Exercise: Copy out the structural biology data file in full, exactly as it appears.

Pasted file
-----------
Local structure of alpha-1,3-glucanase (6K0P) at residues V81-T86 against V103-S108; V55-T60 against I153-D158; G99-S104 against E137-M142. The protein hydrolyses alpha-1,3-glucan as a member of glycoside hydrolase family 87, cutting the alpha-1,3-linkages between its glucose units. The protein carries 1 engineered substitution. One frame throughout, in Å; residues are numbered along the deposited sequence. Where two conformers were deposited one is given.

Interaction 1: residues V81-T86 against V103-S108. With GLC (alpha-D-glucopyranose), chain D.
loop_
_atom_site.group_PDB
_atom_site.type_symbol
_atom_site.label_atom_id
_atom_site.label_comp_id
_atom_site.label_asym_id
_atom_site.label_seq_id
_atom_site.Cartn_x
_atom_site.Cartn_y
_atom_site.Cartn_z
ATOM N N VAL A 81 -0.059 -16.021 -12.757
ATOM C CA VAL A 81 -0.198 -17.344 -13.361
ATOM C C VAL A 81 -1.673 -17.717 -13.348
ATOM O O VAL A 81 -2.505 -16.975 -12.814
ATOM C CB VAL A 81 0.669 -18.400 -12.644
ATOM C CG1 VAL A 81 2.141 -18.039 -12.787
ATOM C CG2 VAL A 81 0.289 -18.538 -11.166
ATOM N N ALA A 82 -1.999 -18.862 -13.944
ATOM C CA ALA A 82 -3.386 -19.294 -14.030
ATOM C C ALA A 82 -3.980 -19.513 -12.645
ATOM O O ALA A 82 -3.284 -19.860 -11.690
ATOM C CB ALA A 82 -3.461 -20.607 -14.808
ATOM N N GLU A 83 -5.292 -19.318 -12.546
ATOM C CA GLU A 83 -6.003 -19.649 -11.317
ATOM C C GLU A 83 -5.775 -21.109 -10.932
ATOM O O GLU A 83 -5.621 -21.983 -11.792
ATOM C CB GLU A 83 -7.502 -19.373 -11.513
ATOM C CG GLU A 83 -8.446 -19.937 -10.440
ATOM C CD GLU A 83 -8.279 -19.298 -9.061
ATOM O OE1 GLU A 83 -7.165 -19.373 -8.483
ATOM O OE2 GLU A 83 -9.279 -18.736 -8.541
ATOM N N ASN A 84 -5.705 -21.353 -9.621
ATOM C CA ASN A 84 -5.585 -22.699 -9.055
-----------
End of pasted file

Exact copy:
Local structure of alpha-1,3-glucanase (6K0P) at residues V81-T86 against V103-S108; V55-T60 against I153-D158; G99-S104 against E137-M142. The protein hydrolyses alpha-1,3-glucan as a member of glycoside hydrolase family 87, cutting the alpha-1,3-linkages between its glucose units. The protein carries 1 engineered substitution. One frame throughout, in Å; residues are numbered along the deposited sequence. Where two conformers were deposited one is given.

Interaction 1: residues V81-T86 against V103-S108. With GLC (alpha-D-glucopyranose), chain D.
loop_
_atom_site.group_PDB
_atom_site.type_symbol
_atom_site.label_atom_id
_atom_site.label_comp_id
_atom_site.label_asym_id
_atom_site.label_seq_id
_atom_site.Cartn_x
_atom_site.Cartn_y
_atom_site.Cartn_z
ATOM N N VAL A 81 -0.059 -16.021 -12.757
ATOM C CA VAL A 81 -0.198 -17.344 -13.361
ATOM C C VAL A 81 -1.673 -17.717 -13.348
ATOM O O VAL A 81 -2.505 -16.975 -12.814
ATOM C CB VAL A 81 0.669 -18.400 -12.644
ATOM C CG1 VAL A 81 2.141 -18.039 -12.787
ATOM C CG2 VAL A 81 0.289 -18.538 -11.166
ATOM N N ALA A 82 -1.999 -18.862 -13.944
ATOM C CA ALA A 82 -3.386 -19.294 -14.030
ATOM C C ALA A 82 -3.980 -19.513 -12.645
ATOM O O ALA A 82 -3.284 -19.860 -11.690
ATOM C CB ALA A 82 -3.461 -20.607 -14.808
ATOM N N GLU A 83 -5.292 -19.318 -12.546
ATOM C CA GLU A 83 -6.003 -19.649 -11.317
ATOM C C GLU A 83 -5.775 -21.109 -10.932
ATOM O O GLU A 83 -5.621 -21.983 -11.792
ATOM C CB GLU A 83 -7.502 -19.373 -11.513
ATOM C CG GLU A 83 -8.446 -19.937 -10.440
ATOM C CD GLU A 83 -8.279 -19.298 -9.061
ATOM O OE1 GLU A 83 -7.165 -19.373 -8.483
ATOM O OE2 GLU A 83 -9.279 -18.736 -8.541
ATOM N N ASN A 84 -5.705 -21.353 -9.621
ATOM C CA ASN A 84 -5.585 -22.699 -9.055